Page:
When we are young, we are vibrant and adventurous and energetic and charismatic. Or at least, that’s how we choose to remember ourselves.
What is it about adulthood that churns us all out into these drab, reasonable and cautious people? It’s as if responsibility is a vacuum and it takes all of us in our different colors, shapes and textures and empties us out as the same gray fuzz.
Sometimes I wonder when it is that I sold out to the me of my youth. When did I start doing something I hate to make a reasonable salary rather than pursuing something I love? When did I stop being spontaneous and adventurous and become predictable and boring? When did I begin redeeming coupons at restaurants and buying tank tops at Costco and needing a nap on the weekends?
And if I really try to answer those questions, I realize all of these changes we go through come gradually as we age. As much as people try, we can not reverse aging. With our experiences come wisdom and a new perspective that we hadn’t seen when we hadn’t a use for it. After we’re through with our recklessness, we try instead to repair damage. After we’ve burnt ourselves out on things of little importance, we decide to spend the time we have left on what matters most.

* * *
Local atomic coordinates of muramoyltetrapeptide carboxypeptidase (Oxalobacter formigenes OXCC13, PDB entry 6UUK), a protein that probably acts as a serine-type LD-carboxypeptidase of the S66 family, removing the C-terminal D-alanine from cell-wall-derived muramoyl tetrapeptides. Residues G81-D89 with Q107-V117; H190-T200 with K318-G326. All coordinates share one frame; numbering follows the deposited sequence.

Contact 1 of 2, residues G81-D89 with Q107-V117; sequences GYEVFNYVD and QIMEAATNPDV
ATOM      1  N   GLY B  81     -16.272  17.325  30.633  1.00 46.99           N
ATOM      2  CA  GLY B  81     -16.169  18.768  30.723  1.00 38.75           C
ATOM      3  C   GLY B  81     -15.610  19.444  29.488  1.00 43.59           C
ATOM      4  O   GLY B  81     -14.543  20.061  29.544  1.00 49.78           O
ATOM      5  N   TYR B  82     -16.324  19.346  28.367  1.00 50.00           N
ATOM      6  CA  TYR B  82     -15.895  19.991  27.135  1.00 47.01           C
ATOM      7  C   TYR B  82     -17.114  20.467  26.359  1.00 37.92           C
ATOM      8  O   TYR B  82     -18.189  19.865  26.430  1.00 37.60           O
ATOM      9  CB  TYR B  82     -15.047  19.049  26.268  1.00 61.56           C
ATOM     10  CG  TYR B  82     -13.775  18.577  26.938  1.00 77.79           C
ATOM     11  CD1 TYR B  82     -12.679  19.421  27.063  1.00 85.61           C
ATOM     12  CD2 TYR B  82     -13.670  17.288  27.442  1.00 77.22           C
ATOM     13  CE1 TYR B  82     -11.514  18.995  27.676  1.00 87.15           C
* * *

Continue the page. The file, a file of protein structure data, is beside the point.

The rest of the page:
And sometimes, of course, we do lose our way. We become creatures of habit and don’t make changes we should out of comfort. There is great comfort in predictability. Predictability for adults is spontaneity for the young. So there is a balance to be found, between the versions of our adult selves and our younger selves. And this year, I’m on a quest to find it. I am not seeking a fountain of youth, rather a perfect marriage of purpose and joy. They need not be mutually exclusive, after all.